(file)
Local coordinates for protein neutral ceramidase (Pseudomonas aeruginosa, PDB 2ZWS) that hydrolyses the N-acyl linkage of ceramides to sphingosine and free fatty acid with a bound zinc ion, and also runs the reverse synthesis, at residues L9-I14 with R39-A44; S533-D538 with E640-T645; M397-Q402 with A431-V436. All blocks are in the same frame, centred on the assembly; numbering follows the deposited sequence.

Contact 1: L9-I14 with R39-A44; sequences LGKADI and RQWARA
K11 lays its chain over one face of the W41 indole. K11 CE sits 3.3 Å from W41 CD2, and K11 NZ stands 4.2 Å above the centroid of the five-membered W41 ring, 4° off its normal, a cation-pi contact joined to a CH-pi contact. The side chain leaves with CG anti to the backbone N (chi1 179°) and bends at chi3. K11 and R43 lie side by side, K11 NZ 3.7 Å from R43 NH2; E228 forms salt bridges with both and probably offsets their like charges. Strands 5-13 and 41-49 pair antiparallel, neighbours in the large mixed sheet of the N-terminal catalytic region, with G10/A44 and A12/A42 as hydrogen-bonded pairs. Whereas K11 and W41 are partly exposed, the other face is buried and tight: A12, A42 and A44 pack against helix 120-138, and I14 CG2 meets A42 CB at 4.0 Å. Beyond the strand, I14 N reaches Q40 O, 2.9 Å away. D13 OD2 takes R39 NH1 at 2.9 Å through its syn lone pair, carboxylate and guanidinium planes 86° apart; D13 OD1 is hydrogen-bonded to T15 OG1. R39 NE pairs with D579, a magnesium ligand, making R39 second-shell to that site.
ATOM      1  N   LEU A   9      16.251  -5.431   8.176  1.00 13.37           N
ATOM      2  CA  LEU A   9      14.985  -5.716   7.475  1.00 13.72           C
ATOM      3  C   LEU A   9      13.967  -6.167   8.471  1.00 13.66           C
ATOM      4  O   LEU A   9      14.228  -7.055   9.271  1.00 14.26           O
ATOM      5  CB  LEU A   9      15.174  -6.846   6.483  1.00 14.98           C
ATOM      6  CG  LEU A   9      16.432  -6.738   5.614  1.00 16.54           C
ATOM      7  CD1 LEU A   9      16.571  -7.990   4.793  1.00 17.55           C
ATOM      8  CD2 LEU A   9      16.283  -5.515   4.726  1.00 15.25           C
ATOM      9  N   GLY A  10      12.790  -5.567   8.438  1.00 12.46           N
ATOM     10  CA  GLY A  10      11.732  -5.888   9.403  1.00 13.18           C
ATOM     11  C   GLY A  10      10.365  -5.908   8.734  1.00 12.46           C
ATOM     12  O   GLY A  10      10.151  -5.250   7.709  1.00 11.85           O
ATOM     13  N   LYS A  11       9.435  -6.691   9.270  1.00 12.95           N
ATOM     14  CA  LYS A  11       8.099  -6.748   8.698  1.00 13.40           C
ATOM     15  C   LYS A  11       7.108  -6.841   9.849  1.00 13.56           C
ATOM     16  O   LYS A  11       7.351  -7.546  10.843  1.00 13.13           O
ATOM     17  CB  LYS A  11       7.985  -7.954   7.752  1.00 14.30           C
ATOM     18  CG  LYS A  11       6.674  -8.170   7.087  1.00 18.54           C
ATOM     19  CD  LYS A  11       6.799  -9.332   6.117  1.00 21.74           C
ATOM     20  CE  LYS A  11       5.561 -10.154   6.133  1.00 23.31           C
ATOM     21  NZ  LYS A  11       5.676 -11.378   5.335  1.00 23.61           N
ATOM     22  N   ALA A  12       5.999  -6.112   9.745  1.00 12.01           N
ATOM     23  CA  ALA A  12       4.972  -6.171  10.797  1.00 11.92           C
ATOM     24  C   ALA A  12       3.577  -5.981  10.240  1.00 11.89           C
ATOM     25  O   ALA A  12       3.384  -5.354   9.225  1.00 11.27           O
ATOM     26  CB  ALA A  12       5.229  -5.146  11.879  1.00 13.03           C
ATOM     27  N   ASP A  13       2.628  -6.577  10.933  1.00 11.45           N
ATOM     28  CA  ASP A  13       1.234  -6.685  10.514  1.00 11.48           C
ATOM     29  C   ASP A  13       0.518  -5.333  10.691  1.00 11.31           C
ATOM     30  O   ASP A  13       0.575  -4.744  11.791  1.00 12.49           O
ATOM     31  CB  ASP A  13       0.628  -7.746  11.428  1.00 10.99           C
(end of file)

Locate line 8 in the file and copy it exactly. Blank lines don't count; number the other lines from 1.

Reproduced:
ATOM      5  CB  LEU A   9      15.174  -6.846   6.483  1.00 14.98           C